How much would you pay for the spectacles of a depraved killer who cooked human flesh in his apartment? In today’s insane world, 1,50,000 US dollars is apparently a good start
An American, who killed and dismembered 17 men and boys, mainly black or brown, mostly in the 1980s, has now become something of a legend. Representation pic
I’ve spent the last three days watching a TV series that should never have been made and which no one should see—but which is already today’s most-watched streaming show. I will admit that I watched it with feelings of fascination, revulsion, horror and outrage. A part of me was transfixed by the gut-twisting, grisly events in that story.
The series tells of a young American—let’s call him John—who murdered and dismembered 17 men and boys, mainly black or brown, mostly in the 1980s. In the gay bars he frequents, John is introverted, hesitant, shy and not much of a talker. He seduces his victims by befriending them and inviting them to his apartment, where he drugs them.
Once they are immobilised, he shoots polaroids of them stripped naked before using a power drill and a hacksaw to systematically cut off their body parts, some of which, like the heart, he will cook and eat later. His room stank of rotting human bodies and his immediate neighbour—let’s call her Janie—complained to the police repeatedly for years about the smell.
But the police have a way of ignoring people of colour, women and minorities, even in India. They ignored Janie. One of John’s victims, a 14-year-old southeast Asian immigrant, managed to escape before being dismembered and fled to tell the police. They brought him right back to the apartment and left him with the killer, who then completed butchering him.
After 13 years, in which he got away with murder and systematic cannibalism, John was finally caught. He readily admitted to everything and received a life sentence.
For me, that was when the true horror of this story began, because the serial killer somehow morphed into an icon.
Two days ago, Cult Collectibles, a Canadian website dedicated to ‘murderabilia’, announced that it would be auctioning John’s eyeglasses, the ones he wore in prison. Taylor J, described as the “founder and president” of Cult Collectibles, is covered with tattoos and has a twitchy right cheek. The words ‘AWAY’ and ‘TEAM’ are inked on his cheeks, in addition to a star of David between his eyebrows and a thick nose-ring. He looks very goth.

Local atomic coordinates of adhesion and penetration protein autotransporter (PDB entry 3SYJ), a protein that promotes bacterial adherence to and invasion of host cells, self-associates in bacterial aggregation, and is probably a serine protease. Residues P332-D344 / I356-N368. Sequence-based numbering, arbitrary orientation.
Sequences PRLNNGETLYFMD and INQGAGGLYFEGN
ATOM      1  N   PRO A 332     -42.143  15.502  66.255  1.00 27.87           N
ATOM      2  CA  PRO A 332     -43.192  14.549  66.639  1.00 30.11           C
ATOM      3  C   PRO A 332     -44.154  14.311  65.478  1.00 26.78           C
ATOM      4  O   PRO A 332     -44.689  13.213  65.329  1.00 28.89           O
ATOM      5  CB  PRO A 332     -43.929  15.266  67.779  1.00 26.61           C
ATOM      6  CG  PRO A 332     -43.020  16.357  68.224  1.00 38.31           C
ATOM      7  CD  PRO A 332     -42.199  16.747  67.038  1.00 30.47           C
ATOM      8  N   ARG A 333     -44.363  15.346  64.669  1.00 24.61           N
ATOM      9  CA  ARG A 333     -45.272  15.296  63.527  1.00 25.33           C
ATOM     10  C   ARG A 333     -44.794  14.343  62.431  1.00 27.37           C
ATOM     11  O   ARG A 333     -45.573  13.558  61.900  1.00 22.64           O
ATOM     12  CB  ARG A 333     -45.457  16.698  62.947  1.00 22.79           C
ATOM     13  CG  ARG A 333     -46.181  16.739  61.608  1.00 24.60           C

He thinks 150,000 US dollars would be a reasonable starting price for the eyeglasses.
A depraved killer who cooked human flesh in his apartment is, it seems, something of a legend now. John is a ‘brand’ and his life has great commercial value. His spectacles can go for about the same price as Amy Winehouse’s famous heart-shaped Moschino bag or Indiana Jones’s hat.
John’s notoriety started much earlier, when the Boneyard Press released “one sick mother of a comic” about John’s crimes, claiming to examine evil close-up so that we may be saved. The first frame describes John thus: “At 31 years old, he’s one of the most talked about men of a new decade, eclipsing movie stars, politicians, rock stars and athletes. His name has become synonymous with evil and perversion.”
John’s father cashed in with a book about what a bad father he’d been.
In prison, John himself realised his celebrity status when he started getting fan mail, including dollars and sometimes erotic photos.
Binge-watching John’s story taught me this: you and I both make such TV shows successful because we are riveted by unspeakable vileness. John’s murders and his fans’ obsession with his life and collectibles share one trait—a lack of empathy for the terrible pain and lifelong trauma he brought to his victims’ families.
When did we lose our empathy? The answer, it seems, is in a pea-sized part of the brain called the amygdala, the nerve centre for kindness, compassion, goodwill and empathy. Meditation and gratitude make the amygdala larger. But traumas such as an abusive childhood, domestic violence, war and torture do the opposite: they shrink the amygdala. Kindness dies, and cruelty becomes tolerable, even acceptable.
John’s childhood was turbulent, lonely and twisted. His amygdala may have disappeared. It’s impossible not to ask the next question: in this violent world, where trauma lurks behind each corner, is there a part of us that is not offended but fascinated by homicidal cannibals? How are our amygdalas doing?
I was inspired by Joseph Zilber, a real estate magnate, who heard that John’s belongings—like his knives, the pans in which he cooked his victims, blood-stained bed sheets, bones—were being auctioned by the victims’ families. Fans were lining up for ‘murderabilia’. Horrified that these “tools of death” could end up as coveted artefacts, Zilber raised 407,225 US dollars and bought them all up—and had them pulverised at a waste disposal site.
John’s bestiality is celebrated every time his story is told, whether on TV, comic, novel or coffee table conversation. We become a little more numb to the emotional devastation such people leave in their wake.
That’s why this column today does not mention the killer’s name, the TV show or the network that aired it.
Here, viewed from there. C Y Gopinath, in Bangkok, throws unique light and shadows on Mumbai, the city that raised him. You can reach him at firstname.lastname@example.org
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The views expressed in this column are the individual’s and don’t represent those of the paper.